Wednesday, January 21, 2015

Aquilops in My Hand

Aquilops americanus, by the incomparable Brian Eng.

There's a new basal neoceratopsian in town. It's from Montana's Cloverly Formation, and it's a raccoon-sized critter that is the oldest definitive horned dinosaur in North America: Aquilops americanus, an eagle-faced cutie. It was described by Andy Farke, Desmond Maxwell, Richard Cifelli, and Matthew Wedel. Andy wrote about it at The Integrative Paleontologist, and Matt Wedel has been covering it extensively--as well as public outreach--at SV-POW. Check it all out.

Little Aquilops is a great fossil, but what makes it especially valuable, to me, is that the authors included 3D PDFs as supplementary files in the description. You know what that means? If means that if you have access to a 3D printer, you can print your own Aquilops holotype. So I got with the UAA Engineering Department, and they were happy to print off a few copies as a curiosity. They didn't even charge me, which I felt was way too generous. But the prints came out extremely well. Before I show them off, here's the holotype skull so you can compare the two:

My print was bone-white, which is fine, and I may paint it to differentiate things like teeth, the rostral, and fenestrae. But anyway, here's how the skull turned out:

I was blown away when I saw this. I don't know what I was expecting, but it wasn't this. Even the premaxillary teeth are clearly differentiated. I initially thought the printer had screwed up the palpebral bone, but when you look at the holotype, nope, it's perfect. Here it is from the other side:

You can see the skull roof (what's left of it) and the badly-preserved left side of the skull. The images in the description don't really underline how distorted the skull is--it's like a cardboard box that's been folded halfway flat. That's one of the cool things about holding this replica in my hands: a lot of the detail that's so abstract when reading a description pop right out. Not content with just the skull, I got the mandible printed as well. It's very tiny, but it also turned out great:

According to the description, the mandible was actually broken in two pieces, and the model impressively captures the point of breakage (about halfway) where it was glued together. The only thing I'm a little disappointed by is the lack of detail on the teeth. But hey, that's a minor complaint.

I like this view. It looks like, despite being fragmentary, the mandible is actually less deformed than the skull. You can see and feel the lateral ridge that would rise up to the ascending process. The tooth row is clearly inset. The predentary's left side is incomplete, but appears roughly complete on the right. The predentary's articulation with the dentary bone is subtly visible when you angle it correctly. I might be seeing things, but the articulation appears to line up with the description.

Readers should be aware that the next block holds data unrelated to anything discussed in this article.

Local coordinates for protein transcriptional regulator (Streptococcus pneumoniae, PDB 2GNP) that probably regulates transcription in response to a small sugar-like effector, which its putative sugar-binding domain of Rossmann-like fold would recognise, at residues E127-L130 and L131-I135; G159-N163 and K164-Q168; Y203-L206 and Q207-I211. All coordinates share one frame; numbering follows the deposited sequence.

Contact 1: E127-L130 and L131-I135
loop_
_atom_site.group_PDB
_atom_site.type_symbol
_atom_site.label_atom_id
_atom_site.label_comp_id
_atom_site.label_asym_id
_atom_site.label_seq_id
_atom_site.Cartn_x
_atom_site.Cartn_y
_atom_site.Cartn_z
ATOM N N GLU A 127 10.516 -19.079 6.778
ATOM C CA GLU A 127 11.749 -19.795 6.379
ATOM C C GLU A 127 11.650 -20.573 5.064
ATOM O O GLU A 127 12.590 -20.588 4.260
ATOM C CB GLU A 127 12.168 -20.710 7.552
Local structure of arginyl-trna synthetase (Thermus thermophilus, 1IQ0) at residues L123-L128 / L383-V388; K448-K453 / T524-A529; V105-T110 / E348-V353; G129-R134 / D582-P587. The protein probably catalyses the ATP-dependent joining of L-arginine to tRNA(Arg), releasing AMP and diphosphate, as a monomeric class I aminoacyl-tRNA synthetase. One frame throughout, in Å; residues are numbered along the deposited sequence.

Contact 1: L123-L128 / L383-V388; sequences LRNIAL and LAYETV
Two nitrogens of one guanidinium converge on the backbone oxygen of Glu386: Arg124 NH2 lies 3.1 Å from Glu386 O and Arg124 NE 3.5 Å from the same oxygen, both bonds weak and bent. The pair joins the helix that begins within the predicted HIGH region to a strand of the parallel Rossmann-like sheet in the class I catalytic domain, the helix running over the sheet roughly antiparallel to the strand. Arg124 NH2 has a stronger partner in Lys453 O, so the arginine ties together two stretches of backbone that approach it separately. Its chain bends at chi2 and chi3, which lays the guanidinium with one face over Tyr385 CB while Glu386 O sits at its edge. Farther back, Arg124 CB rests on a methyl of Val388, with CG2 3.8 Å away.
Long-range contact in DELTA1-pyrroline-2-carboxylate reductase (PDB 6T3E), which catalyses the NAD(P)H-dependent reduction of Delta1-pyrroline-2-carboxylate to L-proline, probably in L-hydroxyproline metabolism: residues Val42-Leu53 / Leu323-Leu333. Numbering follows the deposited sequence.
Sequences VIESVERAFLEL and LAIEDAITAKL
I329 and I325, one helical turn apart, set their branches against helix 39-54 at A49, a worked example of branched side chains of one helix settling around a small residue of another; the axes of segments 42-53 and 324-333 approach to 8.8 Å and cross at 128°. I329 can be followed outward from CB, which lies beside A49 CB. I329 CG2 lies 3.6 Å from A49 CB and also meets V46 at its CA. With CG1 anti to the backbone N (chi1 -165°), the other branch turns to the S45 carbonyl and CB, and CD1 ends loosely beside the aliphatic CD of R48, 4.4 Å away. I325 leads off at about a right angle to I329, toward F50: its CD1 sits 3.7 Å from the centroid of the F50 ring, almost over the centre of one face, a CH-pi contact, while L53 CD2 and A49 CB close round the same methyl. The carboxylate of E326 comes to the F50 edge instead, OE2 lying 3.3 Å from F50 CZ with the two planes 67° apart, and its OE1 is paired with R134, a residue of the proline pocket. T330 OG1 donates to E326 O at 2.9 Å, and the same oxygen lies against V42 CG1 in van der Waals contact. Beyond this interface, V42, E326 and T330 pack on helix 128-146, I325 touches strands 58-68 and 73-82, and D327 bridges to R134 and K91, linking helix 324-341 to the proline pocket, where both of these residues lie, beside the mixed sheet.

I'm just super impressed by this 3D model, and I give all the credit to the UAA student, Tyler, who helped me fabricate it. I actually had five copies made and I already have recipients in mind. If you want your own Aquilops holotype, I highly recommend finding a 3D printer. If I could find one in Anchorage, Alaska, I'm sure you'll have far less trouble. 

I also want to thank the authors for including 3D PDFs at all. It's incredibly gratifying to be able to hold such an exacting replica of the holotype, and to be honest, I got a little emotional while I was looking it over. I don't get out of the state much, and I certainly don't get around to too many natural history museums. I'm extremely thankful for this opportunity. Just think, only a few years ago this would've been impossible!

I'd also like to say that 3D printing provides an incredible educational opportunity. It's one thing to show a room full of students (kids or adults) photographs or interpretive line drawings of fossils. It's such an abstract concept. You can tell somebody that a fossil skull is roughly 4" long, but if you can put the skull in their hands, it suddenly becomes very real. I strongly encourage other authors to include 3D PDFs of their fossils--at least the smaller ones. 

I've heard rumblings that all of the bones of Beelzebufo have been scanned for 3D printing...that's a mighty tempting project!

1 comment:

  1. Wow! What a great post! And it is awesome to hear about your experience with the specimen in-hand. I agree 100%--everything you mention is _exactly_ why we made the specimen downloadable.

    As for the tooth detail, that is an annoying side-effect of the scanning process we used; the resolution just wasn't sufficient to capture that, and today's 3D printers just aren't sufficiently advanced to reproduce it. So, at least for the time being, a good silicone mold and resin cast is still the best route for these kinds of details.

    A minor pedantic note: the files for printing are STLs, and we also had OBJ files. There were additionally 3D PDF files with the paper, but those are not printable (which is one of many reasons why 3D PDFs are inadequate for communicating 3D data, or at least woefully incomplete solutions).